Saturday, July 20, 2013


In reading The Start-up of You by Reid Hoffman and Ben Casnocha I noted their misunderstanding of how linking and separation in human networks operate. This shocked me since Hoffman is a cofounder of Linkedin, an online business-networking site!

What did they miss?

In the book, they describes why two or three degrees of separation and not 6 is the critical number since there is only one person between you as the initiator and your target. That is, you know the person you would like to talk to or at most you know someone who both knows you and the person you’d like to meet.

Perhaps target is a poor choice of label but in any communication you have one party sending information and another receiving. The receiver is what I am labeling a target. The authors contention is that two to three people is the most effective linking since either you or your target are known to each other or to the person in the middle.

The fallacy is that the model the authors used in their book is that it presumes a cooperative system. In a cooperative system both the initiator and the target are actively attempting to achieve and maintain communication. When you are trying to gain an introduction to someone you have never personally met you are in a non-cooperative system. A non-cooperative system is one in which the target is rejecting connections. If the target was actively seeking connections, you would not need any intermediate steps to connect, you could just contact them directly. Their contact information, email and phone numbers would be readily available to the public at large.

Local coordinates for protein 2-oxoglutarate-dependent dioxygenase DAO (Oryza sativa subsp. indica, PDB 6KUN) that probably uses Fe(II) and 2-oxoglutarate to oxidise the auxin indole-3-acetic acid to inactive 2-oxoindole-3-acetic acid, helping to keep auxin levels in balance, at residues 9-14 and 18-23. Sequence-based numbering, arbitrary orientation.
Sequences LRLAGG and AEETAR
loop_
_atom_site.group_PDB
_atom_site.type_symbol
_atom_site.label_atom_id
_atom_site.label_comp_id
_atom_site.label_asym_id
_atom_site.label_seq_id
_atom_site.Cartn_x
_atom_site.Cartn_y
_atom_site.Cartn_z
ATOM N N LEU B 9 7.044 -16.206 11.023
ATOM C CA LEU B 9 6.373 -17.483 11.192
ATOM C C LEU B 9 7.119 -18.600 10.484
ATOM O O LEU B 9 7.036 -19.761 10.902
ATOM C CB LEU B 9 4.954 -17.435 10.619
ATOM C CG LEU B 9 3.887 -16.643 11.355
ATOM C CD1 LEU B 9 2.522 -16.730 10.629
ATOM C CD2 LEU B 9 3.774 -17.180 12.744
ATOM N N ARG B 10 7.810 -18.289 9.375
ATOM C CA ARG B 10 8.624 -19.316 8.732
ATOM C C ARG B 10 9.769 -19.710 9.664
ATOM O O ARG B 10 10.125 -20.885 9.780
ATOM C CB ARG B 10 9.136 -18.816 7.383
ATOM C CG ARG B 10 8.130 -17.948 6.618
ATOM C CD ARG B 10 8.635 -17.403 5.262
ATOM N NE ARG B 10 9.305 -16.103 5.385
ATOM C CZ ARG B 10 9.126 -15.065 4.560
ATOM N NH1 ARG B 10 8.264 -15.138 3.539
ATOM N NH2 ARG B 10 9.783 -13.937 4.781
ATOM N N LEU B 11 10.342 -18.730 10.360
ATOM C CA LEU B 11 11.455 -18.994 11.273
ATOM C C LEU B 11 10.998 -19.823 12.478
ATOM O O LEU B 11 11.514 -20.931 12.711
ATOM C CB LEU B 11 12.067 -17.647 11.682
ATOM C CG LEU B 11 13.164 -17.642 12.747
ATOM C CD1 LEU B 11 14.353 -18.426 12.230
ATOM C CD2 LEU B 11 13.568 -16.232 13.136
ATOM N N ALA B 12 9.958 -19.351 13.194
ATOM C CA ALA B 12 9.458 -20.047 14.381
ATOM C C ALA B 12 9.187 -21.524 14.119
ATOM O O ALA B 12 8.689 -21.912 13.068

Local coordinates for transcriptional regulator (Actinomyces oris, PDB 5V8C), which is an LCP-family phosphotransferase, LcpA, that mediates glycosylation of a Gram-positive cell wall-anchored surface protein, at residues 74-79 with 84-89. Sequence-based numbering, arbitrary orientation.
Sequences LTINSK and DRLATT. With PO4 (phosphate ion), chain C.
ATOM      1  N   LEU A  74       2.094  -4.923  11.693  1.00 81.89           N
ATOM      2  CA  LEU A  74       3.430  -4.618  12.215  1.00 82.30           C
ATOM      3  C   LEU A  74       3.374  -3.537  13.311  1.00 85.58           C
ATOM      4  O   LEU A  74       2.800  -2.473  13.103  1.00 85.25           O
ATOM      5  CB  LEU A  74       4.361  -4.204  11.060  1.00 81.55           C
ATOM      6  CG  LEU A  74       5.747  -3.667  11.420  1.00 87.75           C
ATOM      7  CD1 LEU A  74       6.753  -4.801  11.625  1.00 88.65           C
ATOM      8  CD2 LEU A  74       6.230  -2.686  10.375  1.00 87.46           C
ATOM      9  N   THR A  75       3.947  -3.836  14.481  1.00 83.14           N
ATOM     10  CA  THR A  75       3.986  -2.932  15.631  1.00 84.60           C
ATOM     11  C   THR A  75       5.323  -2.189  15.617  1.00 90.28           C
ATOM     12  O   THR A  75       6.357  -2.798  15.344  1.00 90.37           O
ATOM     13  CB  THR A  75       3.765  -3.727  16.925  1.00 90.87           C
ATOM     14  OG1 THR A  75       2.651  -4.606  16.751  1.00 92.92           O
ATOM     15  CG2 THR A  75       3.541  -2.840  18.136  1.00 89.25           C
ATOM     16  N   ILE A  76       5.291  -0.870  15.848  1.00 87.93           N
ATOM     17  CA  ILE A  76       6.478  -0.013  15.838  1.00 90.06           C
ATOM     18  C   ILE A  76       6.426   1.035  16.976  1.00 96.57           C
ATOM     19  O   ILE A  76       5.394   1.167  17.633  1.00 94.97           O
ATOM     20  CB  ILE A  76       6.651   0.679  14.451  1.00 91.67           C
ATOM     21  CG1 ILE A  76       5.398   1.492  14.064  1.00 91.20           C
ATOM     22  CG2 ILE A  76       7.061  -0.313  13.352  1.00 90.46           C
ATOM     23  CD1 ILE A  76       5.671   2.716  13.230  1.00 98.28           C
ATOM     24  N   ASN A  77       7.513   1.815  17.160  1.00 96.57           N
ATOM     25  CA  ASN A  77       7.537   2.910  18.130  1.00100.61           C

The fact that the email address is not readily available and there are one or more buffers blocking telephone calls and face-to-face meetings is a clear indication of a non-cooperative system. Where you are introduced by a mutual connection (no matter the number of degrees of separation) the target is using your mutual connections as that buffer or filter to help limit the interruption caused by unsolicited contacts.

Even people who attend some function expressly for the purpose of networking and meeting new people use the limited attendance of the function as a buffer to limit the number of contacts. Not because they are rejecting any specific contact but to keep from being overwhelmed by an unlimited number of new connections.

When you attempt to make your target a new node in your network, that person must first be open to a new connection. When you are trying to get noticed by a hiring manager, while they are actively looking for someone to fill the opening, that hiring manager is trying to limit or filter the applications to reduce their workload in screening for the eventual new employee.

The true value of an introduction is that the person making the introduction is a “trusted source” who your target has already accepted into their communications chain and the hope is that you can by-pass the other filters the hiring manger has in place that would normally reject your attempt to communicate.

The problem, of course, is that your direct contact is spending their credibility with their direct contact, the one you are asking for an introduction to. While introducing a friend at a social event is low risk – if the introduced pair don’t hit it off there is little risk of you losing either friend – introducing a prospective employee is high risk!

If the friend you recommended is not a good candidate, the person you introduced them to might limit your contact in the future and you don’t want to loose or damage you own ability to call on your friend in the future.

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